Whether you already have diabetes or are at risk of developing it, you need to manage the condition carefully. If left untreated, diabetes can lead to organ damage and chronic health problems. At Punjabi Medical Clinic, you meet with diabetes expert and internal medicine physician Narendra Punjabi, MD. When you visit this Austin, Texas, practice, you learn to keep your diabetes under control and in some cases — as with Type II or gestational diabetes — reverse the condition altogether.
Your pancreas makes a hormone called insulin, which helps cells get fuel in the form of glucose. But if your pancreas becomes damaged or doesn’t work correctly, you don’t have the insulin you need for glucose absorption. That describes Type I diabetes.
In some cases, your body makes insulin, but insulin doesn't work correctly — or you don’t have enough of it. In this case, you have unstable glucose levels because your body is resistant to the insulin your pancreas makes. That's Type II diabetes.
Usually Type I diabetes develops in your youth. But 9 of 10 diabetic patients have Type II diabetes, which can develop at any point in life. A third type, gestational diabetes, is temporary and can develop while you’re pregnant.
Type II diabetes often stems from lifestyle factors. You’re more likely to develop Type II diabetes if you:
In some cases, you're more likely to develop Type II diabetes if you have specific chronic health conditions, like high blood pressure. Or if you have slightly higher-than-normal blood sugar levels, such as with prediabetes, your situation could develop into Type II diabetes.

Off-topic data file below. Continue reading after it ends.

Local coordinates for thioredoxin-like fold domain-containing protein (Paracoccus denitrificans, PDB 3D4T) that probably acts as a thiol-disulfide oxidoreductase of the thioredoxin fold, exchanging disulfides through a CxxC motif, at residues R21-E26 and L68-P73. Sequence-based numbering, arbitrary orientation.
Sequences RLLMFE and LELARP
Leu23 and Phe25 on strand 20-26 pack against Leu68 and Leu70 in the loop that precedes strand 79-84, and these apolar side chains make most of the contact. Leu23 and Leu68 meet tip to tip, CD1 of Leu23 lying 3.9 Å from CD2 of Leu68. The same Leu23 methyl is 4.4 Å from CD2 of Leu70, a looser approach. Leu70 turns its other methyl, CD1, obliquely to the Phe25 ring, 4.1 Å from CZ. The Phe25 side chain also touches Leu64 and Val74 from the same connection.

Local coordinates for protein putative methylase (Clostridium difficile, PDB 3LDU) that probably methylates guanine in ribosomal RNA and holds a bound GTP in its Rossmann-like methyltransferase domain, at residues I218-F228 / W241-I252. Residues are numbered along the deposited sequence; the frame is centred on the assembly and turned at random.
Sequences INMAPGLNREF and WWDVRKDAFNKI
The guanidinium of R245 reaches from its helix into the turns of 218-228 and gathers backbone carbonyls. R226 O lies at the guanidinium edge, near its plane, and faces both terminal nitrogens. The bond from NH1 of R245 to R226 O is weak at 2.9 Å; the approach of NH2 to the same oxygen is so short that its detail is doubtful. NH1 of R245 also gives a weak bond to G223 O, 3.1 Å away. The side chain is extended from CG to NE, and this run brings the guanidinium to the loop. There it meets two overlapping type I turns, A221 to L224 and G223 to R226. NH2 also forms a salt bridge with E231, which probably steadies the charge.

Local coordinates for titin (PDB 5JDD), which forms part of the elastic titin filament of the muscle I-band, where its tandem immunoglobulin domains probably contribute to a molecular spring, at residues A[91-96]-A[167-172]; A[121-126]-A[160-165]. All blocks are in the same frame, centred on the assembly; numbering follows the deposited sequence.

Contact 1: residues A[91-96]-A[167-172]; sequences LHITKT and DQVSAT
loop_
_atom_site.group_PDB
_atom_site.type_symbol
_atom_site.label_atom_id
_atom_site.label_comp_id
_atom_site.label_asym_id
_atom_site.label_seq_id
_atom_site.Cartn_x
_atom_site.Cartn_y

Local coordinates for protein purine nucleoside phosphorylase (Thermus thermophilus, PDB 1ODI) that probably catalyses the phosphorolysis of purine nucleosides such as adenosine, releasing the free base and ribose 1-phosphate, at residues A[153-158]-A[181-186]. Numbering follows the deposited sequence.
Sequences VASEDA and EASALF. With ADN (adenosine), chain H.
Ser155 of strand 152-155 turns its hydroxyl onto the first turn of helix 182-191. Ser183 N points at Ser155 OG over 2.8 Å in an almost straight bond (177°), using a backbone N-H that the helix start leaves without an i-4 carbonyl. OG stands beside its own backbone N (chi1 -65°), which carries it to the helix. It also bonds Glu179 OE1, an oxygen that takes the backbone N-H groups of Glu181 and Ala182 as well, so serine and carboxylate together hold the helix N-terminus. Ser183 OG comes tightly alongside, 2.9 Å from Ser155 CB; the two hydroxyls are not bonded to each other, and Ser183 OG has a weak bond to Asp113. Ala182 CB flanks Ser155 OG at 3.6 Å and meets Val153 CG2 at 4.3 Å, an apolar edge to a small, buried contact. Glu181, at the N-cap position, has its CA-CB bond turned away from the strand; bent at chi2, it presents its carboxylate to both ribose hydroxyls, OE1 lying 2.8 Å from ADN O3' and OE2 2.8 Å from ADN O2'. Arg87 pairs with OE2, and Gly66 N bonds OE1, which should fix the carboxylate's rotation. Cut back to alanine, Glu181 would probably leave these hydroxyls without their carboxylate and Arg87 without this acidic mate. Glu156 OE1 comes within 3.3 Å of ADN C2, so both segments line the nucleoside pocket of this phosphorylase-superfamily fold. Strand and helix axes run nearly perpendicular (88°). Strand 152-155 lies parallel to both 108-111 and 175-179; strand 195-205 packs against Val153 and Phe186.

If any of these factors apply to you, it’s essential to get screened early on to try to stop Type II diabetes before it starts, or reverse its effects.
There's no cure for diabetes. You likely need insulin injections several times throughout the day, especially if you have Type I diabetes.
Not everyone with Type II diabetes needs insulin injections, though. Sometimes this form of diabetes primarily requires you to take daily medications, although, for some, it can resolve with proper diet, exercise, and weight loss. Gestational diabetes tends to get better after delivery, as long as you’re otherwise healthy.
No matter which type of diabetes you have, though, you need to check your blood sugar regularly and be aware of the foods you're eating. Dr. Punjabi helps develop a nutrition plan to keep your blood sugar levels as stable as possible.
Make an appointment at Punjabi Medical Clinic to get help managing your diabetes. Book online or call the office to schedule.